• Students will create their own map of the Solar System, and program their DASH-tronaut to travel through the Solar System putting the planets in order, and describing each planets composition, and maybe a cool fact or two along the way.


Download PDF with all featured lessons

Social Studies:

  • Battle of Bunker Hill the Recreation:
    • Students will be recreating and sequencing the events that occurred during the American Revolution. Starting with the colonists taking over Fort Ticonderoga, and stealing 59 cannons, then transporting the cannons (which weighed approximately 120,000lbs) over 300 miles from Vermont to Boston. (If you have the launcher attachment, this would be a great time to use it!) Then the colonists set up the cannons in the middle of the night to surprise the British in the following morning. The plan worked and the British Soldiers fled Boston and went to New York City.



Download PDF with all featured lessons

The main thing that I focus on when creating these lessons are:

  1. What are the learning objectives?
  2. What are the more important concepts students need to understand within a unit?
  3. How much class time can I devote, so that students can complete what is required?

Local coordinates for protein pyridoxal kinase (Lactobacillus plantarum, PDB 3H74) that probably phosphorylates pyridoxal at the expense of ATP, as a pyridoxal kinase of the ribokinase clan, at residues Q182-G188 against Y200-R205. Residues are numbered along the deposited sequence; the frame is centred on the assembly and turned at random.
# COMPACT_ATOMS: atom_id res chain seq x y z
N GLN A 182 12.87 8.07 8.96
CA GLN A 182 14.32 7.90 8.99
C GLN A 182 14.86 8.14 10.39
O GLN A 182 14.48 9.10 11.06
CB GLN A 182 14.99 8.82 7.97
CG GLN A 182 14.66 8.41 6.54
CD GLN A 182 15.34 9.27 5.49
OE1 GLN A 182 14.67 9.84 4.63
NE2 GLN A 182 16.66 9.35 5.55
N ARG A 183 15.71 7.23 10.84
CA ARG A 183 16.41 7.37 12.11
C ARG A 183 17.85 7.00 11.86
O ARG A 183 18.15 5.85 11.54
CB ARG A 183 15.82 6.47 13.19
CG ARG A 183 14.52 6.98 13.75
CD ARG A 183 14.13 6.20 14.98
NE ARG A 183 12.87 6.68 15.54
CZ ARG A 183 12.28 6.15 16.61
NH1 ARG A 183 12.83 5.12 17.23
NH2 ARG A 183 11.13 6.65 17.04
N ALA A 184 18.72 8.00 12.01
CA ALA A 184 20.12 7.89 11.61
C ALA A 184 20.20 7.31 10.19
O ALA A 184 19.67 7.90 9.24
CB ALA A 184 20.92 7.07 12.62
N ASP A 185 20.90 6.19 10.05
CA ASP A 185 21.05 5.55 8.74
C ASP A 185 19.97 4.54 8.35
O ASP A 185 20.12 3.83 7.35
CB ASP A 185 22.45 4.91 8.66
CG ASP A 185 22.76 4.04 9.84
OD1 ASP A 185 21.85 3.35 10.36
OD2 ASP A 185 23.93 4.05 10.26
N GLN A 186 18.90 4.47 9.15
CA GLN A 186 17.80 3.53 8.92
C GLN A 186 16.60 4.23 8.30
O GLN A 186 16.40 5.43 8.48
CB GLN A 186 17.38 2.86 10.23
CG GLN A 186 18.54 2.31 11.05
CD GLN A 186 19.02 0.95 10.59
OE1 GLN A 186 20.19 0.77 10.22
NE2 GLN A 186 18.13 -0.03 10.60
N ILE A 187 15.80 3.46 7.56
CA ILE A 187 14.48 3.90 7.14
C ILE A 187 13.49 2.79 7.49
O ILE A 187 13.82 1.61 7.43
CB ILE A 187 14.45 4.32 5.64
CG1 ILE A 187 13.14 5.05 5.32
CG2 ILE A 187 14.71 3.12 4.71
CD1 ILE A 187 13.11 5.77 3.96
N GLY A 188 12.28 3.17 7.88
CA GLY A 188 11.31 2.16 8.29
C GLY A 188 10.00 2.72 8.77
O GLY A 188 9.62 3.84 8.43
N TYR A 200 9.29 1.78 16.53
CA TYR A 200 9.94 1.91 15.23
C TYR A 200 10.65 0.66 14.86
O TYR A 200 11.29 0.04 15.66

4. Is it possible to integrate multiple subjects into one lesson?
  5. What are things that you would like your students to repeat MANY TIMES!? 

For myself, I really wanted my students to repeat the steps on 2 digit by 2 digit multiplication, because I often see students skipping steps, or doing them out of order. Applying robotics makes this lesson so great, because there is so much repetition! 

Here are also some tips and tricks that I have learned along the way when integrating coding in my classroom.


  1. Try and integrate as many subject areas *if possible*, to allow for more time to work on projects. It’s also a good idea to talk to related art teachers as well!

  2. Go over the standards with the students before hand, so that they also know their learning objectives.

  3. Create a rubric to grade the projects, and go over the rubric with the students BEFORE getting started.

  4. If possible, come up with a small demonstration, so that students can get an idea of what is required of them
  5. Be inspired by other teachers on Twitter, as well as, the Wonder Workshop Global Educator Community on Facebook! There are educators all over the world, who are more than happy to give you ideas, and answer questions, should you need any help getting started!
  6. Have students come up with an exact spot that they can place their robot in the same place every time.